Alzheimer's is a cognitive disease that affects memory in millions of individuals, especially those over the age of 65. When early signs of Alzheimer’s become apparent, it can be a daunting task for the caretaker of an elderly individual to determine the exact cause of a change in their loved one’s behavior. Often, Alzheimer’s physical symptoms may become apparent before a true diagnosis takes place. If you are worried that your loved one may be developing Alzheimer’s or another memory loss condition, there are signs and symptoms that you should be on the lookout for.
10 Signs of Alzheimer’s disease
1. Forgetting Recently Learned or Common Tasks: If you notice that your loved one begins having trouble completing tasks that were routine, this may be a sign of Alzheimer’s disease. These activities may include microwaving food, brushing their teeth, or recording a television show. Additionally, elderly individuals may easily forget tasks that they learned recently, even after being repeatedly taught.
2. Repetitive Behaviors: One of the most common signs of Alzheimer’s disease is when an elderly individual repeats the same task over and over, forgetting they have already done so. Alzheimer’s affects individuals’ short-term memory, causing them to forget tasks they have recently completed. This can include repetitively pacing or opening and closing doors.
3. Decrease in Motor Skills: Along with memory problems, individuals who are experiencing the early stages of Alzheimer’s can demonstrate problems with basic motor skills. One of the most telling signs of decreased motor skills is trouble writing, as Alzheimer’s can affect an individual’s ability to use their hands. Other signs can include difficulty buttoning shirts or tying shoes. Decreased motor skills can also impact an elderly individual’s ability to walk at a normal pace, often resulting in them taking shorter steps.
4. Confusion over Time and Place: As Alzheimer’s progresses, an individual with the disease may begin to forget simple things such as what time it is or where they are and how they got there. When elderly individuals become confused about where they are, they may begin to wander, which can be extremely dangerous in certain circumstances. Other signs can include a senior becoming disoriented or lost while walking, getting lost in the supermarket, or frequently losing their way while driving.
5. Increase in Daytime Napping and Insomnia: Along with affecting areas of the brain associated with memory, Alzheimer’s can affect a senior’s motivation and drive, leading to decreased activity during the daytime. In addition to less activity, an elderly individual may show a severe increase in their daytime napping habits. This can also lead to insomnia during the night, as their sleeping patterns change drastically. While it is normal for elderly individuals to have some sleeping changes, a severe change can be a sign of Alzheimer’s disease.
6. Poor Hygiene and Grooming: Whether it is due to memory loss or lack of motivation, seniors with Alzheimer’s may show a decrease in their concern for their personal hygiene. This can include a lack of grooming behaviors, such as showering or brushing their teeth, or may be shown in a lack of concern for the way they are dressed.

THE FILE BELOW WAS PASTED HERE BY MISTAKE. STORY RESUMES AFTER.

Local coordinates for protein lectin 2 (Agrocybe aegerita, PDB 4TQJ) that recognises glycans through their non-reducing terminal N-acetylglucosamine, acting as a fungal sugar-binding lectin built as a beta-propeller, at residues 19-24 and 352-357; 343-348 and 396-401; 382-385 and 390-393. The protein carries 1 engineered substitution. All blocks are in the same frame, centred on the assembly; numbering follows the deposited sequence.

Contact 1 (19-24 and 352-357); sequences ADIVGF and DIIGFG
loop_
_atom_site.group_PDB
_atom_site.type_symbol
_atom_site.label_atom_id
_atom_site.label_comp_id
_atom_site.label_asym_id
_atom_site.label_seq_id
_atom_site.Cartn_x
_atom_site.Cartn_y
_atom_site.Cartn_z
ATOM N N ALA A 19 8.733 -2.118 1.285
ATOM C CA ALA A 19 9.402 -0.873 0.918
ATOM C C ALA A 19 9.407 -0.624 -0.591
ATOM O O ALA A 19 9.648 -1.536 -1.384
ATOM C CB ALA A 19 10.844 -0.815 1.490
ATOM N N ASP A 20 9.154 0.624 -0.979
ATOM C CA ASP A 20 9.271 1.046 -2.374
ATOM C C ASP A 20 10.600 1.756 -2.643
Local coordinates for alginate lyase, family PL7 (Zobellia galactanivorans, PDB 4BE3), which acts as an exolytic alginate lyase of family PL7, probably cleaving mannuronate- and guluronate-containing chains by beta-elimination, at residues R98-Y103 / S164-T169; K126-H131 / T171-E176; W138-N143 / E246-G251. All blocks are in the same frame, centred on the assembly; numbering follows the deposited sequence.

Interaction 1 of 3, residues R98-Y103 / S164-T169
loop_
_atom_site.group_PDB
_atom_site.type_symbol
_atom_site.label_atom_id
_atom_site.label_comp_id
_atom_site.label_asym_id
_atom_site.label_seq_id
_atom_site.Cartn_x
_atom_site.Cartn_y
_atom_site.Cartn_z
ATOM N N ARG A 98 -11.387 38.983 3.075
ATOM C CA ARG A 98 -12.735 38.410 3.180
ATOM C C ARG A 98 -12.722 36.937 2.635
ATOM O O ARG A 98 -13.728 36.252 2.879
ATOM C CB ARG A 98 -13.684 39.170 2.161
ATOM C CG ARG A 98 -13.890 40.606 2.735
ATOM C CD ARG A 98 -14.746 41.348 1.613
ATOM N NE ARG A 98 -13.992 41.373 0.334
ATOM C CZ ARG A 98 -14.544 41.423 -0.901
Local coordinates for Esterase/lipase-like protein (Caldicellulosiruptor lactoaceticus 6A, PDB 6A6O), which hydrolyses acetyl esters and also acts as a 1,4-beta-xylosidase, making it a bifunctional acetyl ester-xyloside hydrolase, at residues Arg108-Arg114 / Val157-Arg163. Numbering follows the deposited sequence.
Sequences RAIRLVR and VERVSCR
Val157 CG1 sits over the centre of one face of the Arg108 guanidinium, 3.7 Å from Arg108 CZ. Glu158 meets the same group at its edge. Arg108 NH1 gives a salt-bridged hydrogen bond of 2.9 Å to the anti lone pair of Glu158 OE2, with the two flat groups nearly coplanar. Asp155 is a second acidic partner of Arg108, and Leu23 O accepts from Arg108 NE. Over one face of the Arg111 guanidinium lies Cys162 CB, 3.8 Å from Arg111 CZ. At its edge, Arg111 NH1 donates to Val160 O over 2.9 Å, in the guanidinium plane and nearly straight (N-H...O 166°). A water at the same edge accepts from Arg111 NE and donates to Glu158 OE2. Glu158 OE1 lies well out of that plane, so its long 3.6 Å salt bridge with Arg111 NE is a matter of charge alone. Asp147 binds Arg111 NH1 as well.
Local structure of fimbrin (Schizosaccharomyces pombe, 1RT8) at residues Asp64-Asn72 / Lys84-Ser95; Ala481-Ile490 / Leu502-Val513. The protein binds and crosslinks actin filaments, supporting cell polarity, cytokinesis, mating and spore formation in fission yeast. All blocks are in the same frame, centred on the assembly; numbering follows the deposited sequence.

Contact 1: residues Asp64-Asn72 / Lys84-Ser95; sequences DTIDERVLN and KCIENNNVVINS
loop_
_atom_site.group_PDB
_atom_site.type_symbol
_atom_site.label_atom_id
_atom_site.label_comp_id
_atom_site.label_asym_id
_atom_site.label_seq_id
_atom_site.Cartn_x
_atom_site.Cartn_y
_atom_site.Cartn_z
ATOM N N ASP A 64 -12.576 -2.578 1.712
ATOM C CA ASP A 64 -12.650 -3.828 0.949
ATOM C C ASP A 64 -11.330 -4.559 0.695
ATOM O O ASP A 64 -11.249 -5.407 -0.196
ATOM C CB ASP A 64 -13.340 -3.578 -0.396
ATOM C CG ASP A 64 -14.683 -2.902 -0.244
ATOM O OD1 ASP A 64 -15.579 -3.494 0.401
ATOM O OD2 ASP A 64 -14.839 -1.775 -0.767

7. Difficulty with Problem Solving: Even seniors who were once excellent problem solvers can have difficulty working through numbers and other tasks when they start to become affected by Alzheimer’s. This can cause problems in daily activities such as paying bills or simply being able to follow a recipe. This can also cause problems in their ability to focus and concentrate on day-to-day tasks.
8. Speech Problems: Perhaps one of the most prominent symptoms of Alzheimer’s can be an elderly individual’s decreased ability to speak and join in conversations. They may find it challenging to come up with common words when speaking or may repeat themselves when speaking to others. Many individuals may resist conversation because of this difficulty.
9. Frequently Misplacing Items or Accusing Others of Stealing: A person with Alzheimer’s may begin to misplace items more frequently, as they are unable to retrace their steps and remember where they put their belongings. This can also lead to accusatory behavior, such as believing someone has stolen their items because they are unable to find them.
10. Overall Changes in Mood or Personality: While some mood swings are normal in every individual, people with Alzheimer’s may experience more extreme changes in their mood and personality on a day-to-day basis. These mood swings can include confusion, anxiety, fear, or becoming easily upset at work or at home. These personality changes can also cause a senior to shy away from social activities or conversations or avoid them both altogether.
Contact a Doctor
Although many of these symptoms can be explained by the normal aging process, if they become too severe, they should not be ignored. If you notice that your elderly loved one is showing signs of Alzheimer’s disease, contacting their doctor can be an important step in diagnosing the condition. Your loved one’s mental and physical health is never something that should be taken lightly, especially when there is a chance of Alzheimer’s or another memory loss condition. Although there is no cure for Alzheimer’s, detecting the disease sooner can mean an increase in the chances of successful intervention for your elderly loved one.